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Do I need to indicate in my works-cited-list entry that I conducted an interview orally?

No, but if it’s important for your reader to know, you can write “Oral interview” as a description in the “Title of source” slot in the same way that you would write “E-mail interview” if you wished to indicate that you conducted an interview by e-mail:
Smith, Helen. Oral interview. By Rachel Green. 6 June 2017.
Read more about citing an interview conducted by e-mail.
  . . .

Published 21 January 2019

How do I cite an interview conducted by e-mail?

Follow the MLA format template. Treat the person being interviewed as the author. Then provide a description that includes the format (“E-mail interview”) in the “Title of source” slot. You may list the interviewer’s name as an “Other contributor” after the description. Then list the date on which the interview was conducted.

Smith, Helen. E-mail interview. Conducted by Rachel Green, 6 June 2017.

If the interview did not take place on a single day, style the dates as shown in our post on citing an interview that occurred on more than one day.
Note: We have updated our guidelines on citing interviews.

Published 17 December 2018

If more than one person is interviewed in the same interview, do I create separate entries for each person or treat them as coauthors in a single entry?

One interview is one work, no matter how many people are being interviewed or how many people are conducting the interview, so you should create only one entry. An example:
Washington, Denzel, and Michael B. Jordan. “Passing the Torch: Denzel Washington and Michael B. Jordan.” Interview conducted by Philip Galanes. The New York Times, 19 Apr. 2018, www.nytimes.com/2018/
04/19/arts/television/denzel-washington-michael-b-jordan-black
-panther-iceman-cometh.html.

Published 17 October 2018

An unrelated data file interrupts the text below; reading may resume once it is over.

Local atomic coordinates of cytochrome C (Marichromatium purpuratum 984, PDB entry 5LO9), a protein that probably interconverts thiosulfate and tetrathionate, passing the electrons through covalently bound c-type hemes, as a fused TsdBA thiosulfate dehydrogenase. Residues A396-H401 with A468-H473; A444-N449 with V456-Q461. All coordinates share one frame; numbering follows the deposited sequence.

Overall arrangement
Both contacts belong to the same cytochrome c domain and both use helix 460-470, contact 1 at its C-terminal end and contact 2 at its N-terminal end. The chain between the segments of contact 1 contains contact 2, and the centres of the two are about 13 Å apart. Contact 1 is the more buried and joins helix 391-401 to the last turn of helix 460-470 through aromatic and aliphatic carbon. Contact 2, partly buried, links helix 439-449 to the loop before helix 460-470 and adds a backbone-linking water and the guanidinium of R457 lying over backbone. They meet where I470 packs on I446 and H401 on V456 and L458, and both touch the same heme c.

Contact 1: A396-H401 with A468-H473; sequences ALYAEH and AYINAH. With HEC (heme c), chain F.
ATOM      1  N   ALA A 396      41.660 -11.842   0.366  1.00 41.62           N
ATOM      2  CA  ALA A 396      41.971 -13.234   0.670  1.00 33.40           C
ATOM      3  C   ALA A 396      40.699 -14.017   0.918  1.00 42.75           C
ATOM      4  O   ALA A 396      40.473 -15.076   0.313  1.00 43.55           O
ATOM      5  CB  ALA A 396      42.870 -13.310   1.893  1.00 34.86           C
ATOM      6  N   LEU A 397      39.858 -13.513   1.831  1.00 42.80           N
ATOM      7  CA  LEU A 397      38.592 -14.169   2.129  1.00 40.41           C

How do I cite a personal interview when the interviewee wishes to remain anonymous?

If a person you are interviewing wishes to remain anonymous, do not create a works-cited-list entry for the interview. Instead, indicate in an endnote that the source is a personal interview and provide any relevant details such as the method of communication (e.g., phone, e-mail, text message, in-person meeting) and the date on which the interview took place.

Published 5 April 2018

How do I cite an interview when the interviewee has been attributed in my prose?

In an interview, the person being interviewed is generally considered the author; thus the works-cited-list entry for the interview will be listed under that person’s name. If you use the name of the person being interviewed in your prose, you have provided your reader with the necessary information to find the entry:

Orhan Pamuk has said that the war in Iraq “made life for democrats in this part of the world harder” (179).
 Work Cited
Pamuk, Orhan. “Implementing Disform: An Interview with Orhan Pamuk.” Interview conducted by Z. Esra Mirze. PMLA, vol. 123, no. 1, Jan. 2008, pp.

Published 14 February 2018

How do I cite a personal interview that occurred on more than one day?

To cite a personal interview that occurred on more than one day, begin by following the MLA format template. In general, treat the person being interviewed as the author. Then follow the guidelines on pages 28–29 of the MLA Handbook and include the description interview as the “Title of source” element. You may list the interviewer’s name as an “Other contributor” after the description. In the “Publication date” slot, treat the dates of the interview as a range if they are consecutive:

Cohen, Allan. Interview. Conducted by Christine Stevens, 24-25 May 2016.

If the dates are not consecutive, . . .

Published 26 September 2017

How do I document an interview in MLA style?

Create a works-cited-list entry for an interview as you would for any other source: follow the MLA format template. In general, treat the person being interviewed as the author. Then provide the title of the interview:

Saro-Wiwa, Ken. “English Is the Hero.” No Condition Is Permanent: Nigerian Writing and the Struggle for Democracy, edited by Holger Ehling and Claus-Peter Holste-von Mutius, Rodopi, 2001, pp. 13–19.

If the interview is contained in another work, the interviewer’s name may be included in the optional-element slot after the title of the interview and followed by a period: 

Saro-Wiwa, Ken. “English Is the Hero.” Interview conducted by Diri I.

Published 7 June 2016

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